All projects that pose a climate risk must receive a rigorous assessment, say environmental lawyers
OTTAWA – On Wednesday, the federal government released draft regulations that would exempt high-carbon projects from impact assessment under Bill C-69, a move environmental lawyers say will significantly undermine Canada’s ability to meet its climate change obligations.
“The Intergovernmental Panel on Climate Change says we have just 11 years to turn this ship around or face catastrophic climate change effects,” said Andrew Gage, Staff Lawyer at West Coast Environmental Law Association. “Now is the time to ratchet up ambition, not to overlook climate impacts and capitulate to the Canadian Association of Petroleum Producers.”
In a consultation paper released last year, the government proposed requiring assessments of all projects that would emit more than a defined threshold of greenhouse gas emissions (GHGs). It also announced a strategic assessment of climate change to improve the way it reviews climate change effects of projects like pipelines, oil sands mines and liquefied natural gas plants.
The draft regulations released today do not contain a trigger for assessments based on a project’s GHG emissions, and suggest exempting in-situ oil sands mines in provinces like Alberta where there is an emissions cap in place. Similarly, details released last month regarding the strategic assessment of climate revealed that impact assessments under C-69 will not consider the downstream (end user) emissions from burning fossil fuels.
“Impact assessment is meant to ensure we look before we leap, and that we take off any blinders that might result in a poor decision,” said Gage. “Instead, the government is running full-tilt towards the cliff, blindfolded.”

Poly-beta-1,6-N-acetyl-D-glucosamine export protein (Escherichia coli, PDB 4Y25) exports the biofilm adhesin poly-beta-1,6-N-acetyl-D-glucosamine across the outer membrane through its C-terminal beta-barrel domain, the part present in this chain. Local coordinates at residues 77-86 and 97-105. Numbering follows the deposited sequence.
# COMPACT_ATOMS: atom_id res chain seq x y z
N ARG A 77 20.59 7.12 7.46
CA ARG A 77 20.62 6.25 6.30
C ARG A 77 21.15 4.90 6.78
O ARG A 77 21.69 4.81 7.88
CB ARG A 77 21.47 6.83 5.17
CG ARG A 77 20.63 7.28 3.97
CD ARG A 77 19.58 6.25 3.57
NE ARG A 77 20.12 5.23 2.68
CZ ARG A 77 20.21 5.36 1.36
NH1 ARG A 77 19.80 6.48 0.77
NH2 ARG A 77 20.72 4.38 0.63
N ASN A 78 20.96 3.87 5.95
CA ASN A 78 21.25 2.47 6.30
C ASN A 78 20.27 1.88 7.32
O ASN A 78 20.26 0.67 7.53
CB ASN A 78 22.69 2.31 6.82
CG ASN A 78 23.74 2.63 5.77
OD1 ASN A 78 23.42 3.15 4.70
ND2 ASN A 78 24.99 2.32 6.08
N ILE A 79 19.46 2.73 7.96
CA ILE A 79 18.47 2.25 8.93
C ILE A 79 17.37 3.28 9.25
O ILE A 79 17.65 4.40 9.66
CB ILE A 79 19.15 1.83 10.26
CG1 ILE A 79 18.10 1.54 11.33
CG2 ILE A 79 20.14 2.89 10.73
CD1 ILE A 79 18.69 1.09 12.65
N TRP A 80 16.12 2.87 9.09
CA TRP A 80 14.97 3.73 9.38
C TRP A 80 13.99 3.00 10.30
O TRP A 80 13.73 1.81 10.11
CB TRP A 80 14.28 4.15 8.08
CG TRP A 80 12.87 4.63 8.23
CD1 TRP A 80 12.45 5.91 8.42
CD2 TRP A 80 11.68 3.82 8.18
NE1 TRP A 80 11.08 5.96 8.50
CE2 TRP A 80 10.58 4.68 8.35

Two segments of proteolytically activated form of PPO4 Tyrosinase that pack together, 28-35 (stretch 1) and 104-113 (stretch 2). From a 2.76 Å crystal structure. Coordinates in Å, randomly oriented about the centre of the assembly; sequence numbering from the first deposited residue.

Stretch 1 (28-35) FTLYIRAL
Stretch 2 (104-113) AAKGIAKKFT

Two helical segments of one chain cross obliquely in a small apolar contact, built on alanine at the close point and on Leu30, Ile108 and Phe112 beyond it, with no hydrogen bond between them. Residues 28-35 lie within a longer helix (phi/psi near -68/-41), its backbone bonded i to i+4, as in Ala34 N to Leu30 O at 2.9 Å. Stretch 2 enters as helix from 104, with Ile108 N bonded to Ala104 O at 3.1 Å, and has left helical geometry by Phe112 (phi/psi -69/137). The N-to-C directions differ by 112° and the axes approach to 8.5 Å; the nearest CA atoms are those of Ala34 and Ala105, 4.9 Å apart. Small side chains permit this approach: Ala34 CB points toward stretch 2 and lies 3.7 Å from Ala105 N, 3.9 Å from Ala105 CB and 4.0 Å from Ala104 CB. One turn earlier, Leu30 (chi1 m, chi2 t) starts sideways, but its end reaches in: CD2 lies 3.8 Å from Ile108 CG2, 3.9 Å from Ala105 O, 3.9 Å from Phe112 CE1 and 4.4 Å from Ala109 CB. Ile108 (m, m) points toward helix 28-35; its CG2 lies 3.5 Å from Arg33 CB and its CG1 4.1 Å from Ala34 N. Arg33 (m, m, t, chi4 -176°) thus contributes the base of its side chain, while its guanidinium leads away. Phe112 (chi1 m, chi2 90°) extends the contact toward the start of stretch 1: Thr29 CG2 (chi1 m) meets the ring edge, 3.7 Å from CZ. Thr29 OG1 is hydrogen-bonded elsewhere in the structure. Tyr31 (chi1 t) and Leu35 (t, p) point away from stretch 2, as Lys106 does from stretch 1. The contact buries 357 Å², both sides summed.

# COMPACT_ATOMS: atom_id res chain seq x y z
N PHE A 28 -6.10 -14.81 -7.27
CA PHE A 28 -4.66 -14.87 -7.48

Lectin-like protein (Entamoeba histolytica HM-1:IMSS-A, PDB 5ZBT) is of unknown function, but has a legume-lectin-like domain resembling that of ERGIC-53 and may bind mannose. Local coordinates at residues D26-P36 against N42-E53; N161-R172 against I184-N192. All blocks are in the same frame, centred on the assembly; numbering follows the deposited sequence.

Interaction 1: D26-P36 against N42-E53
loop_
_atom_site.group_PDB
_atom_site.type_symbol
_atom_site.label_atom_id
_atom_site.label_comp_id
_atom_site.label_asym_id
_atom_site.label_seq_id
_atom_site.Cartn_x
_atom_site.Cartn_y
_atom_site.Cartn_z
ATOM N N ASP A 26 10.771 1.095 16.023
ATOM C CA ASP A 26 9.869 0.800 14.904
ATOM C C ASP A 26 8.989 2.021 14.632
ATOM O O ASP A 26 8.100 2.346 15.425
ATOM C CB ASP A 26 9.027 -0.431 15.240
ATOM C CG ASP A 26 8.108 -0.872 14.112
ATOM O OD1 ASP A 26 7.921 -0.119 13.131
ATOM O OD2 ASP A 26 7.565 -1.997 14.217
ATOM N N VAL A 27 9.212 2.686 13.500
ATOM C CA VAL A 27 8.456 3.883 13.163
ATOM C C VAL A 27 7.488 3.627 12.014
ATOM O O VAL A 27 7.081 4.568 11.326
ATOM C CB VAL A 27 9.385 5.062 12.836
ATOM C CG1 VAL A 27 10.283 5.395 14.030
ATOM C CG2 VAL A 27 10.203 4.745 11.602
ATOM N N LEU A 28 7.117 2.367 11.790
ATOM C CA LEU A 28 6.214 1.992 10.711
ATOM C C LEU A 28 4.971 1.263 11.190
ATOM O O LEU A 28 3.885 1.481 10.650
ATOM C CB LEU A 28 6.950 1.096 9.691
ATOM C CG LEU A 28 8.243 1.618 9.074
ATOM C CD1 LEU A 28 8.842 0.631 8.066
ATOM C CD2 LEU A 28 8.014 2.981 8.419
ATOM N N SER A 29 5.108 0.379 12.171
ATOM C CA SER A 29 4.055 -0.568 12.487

West Coast Environmental Law Association is calling on the federal government to ensure all projects that will emit more than 50,000 tonnes of GHGs per year are assessed in every province, and to enact regulations that require all emissions associated with proposed development to be assessed. Today’s proposed regulations would require an assessment of oil and gas projects based on the project’s energy output or capacity rather than actual GHG emissions or type of fossil fuel used.
In addition, the proposed regulations would dramatically reduce the circumstances under which oil and gas pipelines will be assessed.
Lawyers say that the government’s proposed exemptions turn a blind eye to the millions of dollars of harm caused each year by climate change. The Canadian government’s Social Cost of Carbon estimates that in 2020, every 50,000 tonnes of GHGs released will cause $2.3 million in economic harm, although other experts have put the economic loss much higher.
“British Columbians watched their province burn last summer. Other parts of Canada are under water as we speak,” said Gage. “This government has made some good first steps on climate. Bill C-69 and its regulations are a critical opportunity to keep striding forward and show the world that Canada is a climate leader, not a climate laggard.”
The draft project list regulations are open for public comment until May 31st.
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Andrew Gage | Staff Lawyer, West Coast Environmental Law Association